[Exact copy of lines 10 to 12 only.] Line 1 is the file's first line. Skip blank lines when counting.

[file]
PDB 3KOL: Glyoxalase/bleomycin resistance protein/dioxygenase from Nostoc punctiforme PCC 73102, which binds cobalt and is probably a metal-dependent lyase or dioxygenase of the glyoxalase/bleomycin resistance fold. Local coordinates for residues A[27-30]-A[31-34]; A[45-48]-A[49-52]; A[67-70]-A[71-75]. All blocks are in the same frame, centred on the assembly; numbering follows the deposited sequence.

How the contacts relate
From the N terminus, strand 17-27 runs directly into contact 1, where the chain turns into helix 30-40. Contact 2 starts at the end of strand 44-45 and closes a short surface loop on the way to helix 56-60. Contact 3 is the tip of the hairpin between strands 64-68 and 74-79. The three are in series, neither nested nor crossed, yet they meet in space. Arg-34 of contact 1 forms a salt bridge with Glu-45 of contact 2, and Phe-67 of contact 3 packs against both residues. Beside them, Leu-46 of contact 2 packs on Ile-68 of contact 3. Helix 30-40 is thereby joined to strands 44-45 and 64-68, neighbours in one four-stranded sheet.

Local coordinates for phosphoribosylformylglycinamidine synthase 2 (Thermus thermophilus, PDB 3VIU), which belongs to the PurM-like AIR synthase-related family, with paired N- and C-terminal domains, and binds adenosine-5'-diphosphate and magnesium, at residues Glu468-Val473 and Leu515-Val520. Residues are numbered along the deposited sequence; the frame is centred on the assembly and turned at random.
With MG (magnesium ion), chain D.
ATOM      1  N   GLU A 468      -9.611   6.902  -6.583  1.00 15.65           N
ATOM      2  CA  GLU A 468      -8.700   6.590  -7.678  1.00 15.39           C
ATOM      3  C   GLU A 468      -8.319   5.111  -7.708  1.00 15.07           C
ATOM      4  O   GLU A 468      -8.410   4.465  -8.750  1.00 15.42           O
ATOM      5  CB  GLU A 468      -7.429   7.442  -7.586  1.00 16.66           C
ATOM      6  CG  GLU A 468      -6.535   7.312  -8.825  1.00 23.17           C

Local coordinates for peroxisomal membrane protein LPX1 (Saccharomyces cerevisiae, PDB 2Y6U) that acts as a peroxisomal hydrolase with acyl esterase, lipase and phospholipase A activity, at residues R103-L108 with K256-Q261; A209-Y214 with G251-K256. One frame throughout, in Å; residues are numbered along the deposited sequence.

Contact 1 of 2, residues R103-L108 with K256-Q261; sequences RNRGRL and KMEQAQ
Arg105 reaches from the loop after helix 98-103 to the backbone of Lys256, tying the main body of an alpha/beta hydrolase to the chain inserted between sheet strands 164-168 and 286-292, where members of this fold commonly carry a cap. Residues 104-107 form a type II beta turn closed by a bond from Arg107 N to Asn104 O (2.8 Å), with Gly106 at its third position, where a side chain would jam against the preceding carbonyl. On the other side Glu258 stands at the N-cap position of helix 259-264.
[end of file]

ATOM      5  CB  GLU A 468      -7.429   7.442  -7.586  1.00 16.66           C
ATOM      6  CG  GLU A 468      -6.535   7.312  -8.825  1.00 23.17           C

Local coordinates for peroxisomal membrane protein LPX1 (Saccharomyces cerevisiae, PDB 2Y6U) that acts as a peroxisomal hydrolase with acyl esterase, lipase and phospholipase A activity, at residues R103-L108 with K256-Q261; A209-Y214 with G251-K256. One frame throughout, in Å; residues are numbered along the deposited sequence.